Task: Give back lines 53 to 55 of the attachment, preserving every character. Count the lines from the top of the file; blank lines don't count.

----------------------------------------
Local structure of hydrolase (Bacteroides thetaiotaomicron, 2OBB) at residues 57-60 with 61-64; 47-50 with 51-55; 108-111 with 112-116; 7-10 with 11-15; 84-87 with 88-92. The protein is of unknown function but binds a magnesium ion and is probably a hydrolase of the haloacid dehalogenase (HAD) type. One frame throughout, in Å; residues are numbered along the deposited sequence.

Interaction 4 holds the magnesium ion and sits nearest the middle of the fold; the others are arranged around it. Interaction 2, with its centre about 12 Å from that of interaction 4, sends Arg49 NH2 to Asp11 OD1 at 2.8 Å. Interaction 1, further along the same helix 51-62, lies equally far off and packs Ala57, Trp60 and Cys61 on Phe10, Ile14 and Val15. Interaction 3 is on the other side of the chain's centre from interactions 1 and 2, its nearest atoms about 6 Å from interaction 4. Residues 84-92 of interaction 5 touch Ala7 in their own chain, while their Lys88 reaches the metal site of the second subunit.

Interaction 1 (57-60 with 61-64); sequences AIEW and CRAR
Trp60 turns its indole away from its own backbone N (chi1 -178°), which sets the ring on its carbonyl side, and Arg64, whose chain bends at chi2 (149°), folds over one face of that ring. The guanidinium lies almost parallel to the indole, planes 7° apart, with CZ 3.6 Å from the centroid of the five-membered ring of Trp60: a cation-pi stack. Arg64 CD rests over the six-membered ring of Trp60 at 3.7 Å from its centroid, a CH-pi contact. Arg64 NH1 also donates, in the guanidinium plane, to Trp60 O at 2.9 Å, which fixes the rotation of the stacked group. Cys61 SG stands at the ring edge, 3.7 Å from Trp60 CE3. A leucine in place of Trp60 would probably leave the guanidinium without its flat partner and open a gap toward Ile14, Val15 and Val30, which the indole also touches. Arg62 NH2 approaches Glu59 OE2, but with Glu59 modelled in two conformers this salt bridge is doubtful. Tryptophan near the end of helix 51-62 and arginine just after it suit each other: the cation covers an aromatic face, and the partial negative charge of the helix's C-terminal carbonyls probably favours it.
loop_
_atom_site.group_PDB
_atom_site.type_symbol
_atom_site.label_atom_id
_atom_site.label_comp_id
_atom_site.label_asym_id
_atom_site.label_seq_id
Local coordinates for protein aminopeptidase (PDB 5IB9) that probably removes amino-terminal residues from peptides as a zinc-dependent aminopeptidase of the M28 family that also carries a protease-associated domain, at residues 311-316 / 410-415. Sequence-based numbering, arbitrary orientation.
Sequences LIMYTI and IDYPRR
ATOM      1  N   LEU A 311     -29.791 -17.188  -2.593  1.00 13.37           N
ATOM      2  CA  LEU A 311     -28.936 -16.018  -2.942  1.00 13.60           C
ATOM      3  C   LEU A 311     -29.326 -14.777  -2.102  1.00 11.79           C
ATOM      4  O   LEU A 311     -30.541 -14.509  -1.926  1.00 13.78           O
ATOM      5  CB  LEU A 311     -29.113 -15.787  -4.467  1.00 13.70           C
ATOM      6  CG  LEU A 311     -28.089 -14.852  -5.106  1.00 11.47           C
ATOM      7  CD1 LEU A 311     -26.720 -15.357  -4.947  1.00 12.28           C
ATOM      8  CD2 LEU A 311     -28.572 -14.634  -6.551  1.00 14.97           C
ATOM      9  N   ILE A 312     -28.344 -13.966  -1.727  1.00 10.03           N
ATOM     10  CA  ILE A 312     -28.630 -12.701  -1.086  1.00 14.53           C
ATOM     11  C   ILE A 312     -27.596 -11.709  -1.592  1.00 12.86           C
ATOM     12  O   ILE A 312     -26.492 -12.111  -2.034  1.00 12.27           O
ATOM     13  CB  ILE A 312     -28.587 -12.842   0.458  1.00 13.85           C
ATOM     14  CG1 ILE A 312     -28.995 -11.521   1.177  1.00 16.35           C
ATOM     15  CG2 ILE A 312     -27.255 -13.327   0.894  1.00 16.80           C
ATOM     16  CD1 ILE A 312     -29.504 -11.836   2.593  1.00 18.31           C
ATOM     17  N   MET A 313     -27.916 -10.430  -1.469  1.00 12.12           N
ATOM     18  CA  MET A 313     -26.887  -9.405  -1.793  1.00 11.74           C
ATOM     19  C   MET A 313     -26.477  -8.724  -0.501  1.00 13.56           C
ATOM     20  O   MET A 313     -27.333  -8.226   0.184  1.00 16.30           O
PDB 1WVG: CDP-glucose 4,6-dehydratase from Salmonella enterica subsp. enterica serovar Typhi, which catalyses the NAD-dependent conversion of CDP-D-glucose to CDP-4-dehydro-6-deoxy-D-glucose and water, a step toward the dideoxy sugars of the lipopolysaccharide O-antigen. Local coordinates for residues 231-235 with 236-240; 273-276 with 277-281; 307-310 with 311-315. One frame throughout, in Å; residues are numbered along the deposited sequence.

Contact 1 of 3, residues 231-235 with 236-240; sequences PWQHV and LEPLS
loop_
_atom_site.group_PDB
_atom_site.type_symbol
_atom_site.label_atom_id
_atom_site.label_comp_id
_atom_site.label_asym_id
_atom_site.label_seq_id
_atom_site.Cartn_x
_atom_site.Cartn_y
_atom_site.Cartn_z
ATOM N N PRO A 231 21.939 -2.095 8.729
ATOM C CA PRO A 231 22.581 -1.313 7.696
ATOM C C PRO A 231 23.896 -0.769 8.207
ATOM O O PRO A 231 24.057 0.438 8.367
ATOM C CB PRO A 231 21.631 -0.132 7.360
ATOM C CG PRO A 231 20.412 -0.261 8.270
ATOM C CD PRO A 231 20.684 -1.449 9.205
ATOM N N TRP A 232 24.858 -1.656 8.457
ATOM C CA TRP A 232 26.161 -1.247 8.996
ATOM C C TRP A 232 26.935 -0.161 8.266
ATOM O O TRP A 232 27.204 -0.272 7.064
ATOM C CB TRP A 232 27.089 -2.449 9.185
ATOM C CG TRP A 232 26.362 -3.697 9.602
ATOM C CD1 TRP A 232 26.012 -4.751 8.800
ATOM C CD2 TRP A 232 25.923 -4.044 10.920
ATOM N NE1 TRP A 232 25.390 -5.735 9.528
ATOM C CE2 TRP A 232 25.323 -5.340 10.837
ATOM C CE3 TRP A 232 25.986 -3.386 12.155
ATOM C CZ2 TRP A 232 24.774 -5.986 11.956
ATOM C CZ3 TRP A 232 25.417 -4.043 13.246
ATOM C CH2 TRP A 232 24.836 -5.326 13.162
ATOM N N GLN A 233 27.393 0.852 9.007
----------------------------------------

ATOM N N TRP A 232 24.858 -1.656 8.457
ATOM C CA TRP A 232 26.161 -1.247 8.996
ATOM C C TRP A 232 26.935 -0.161 8.266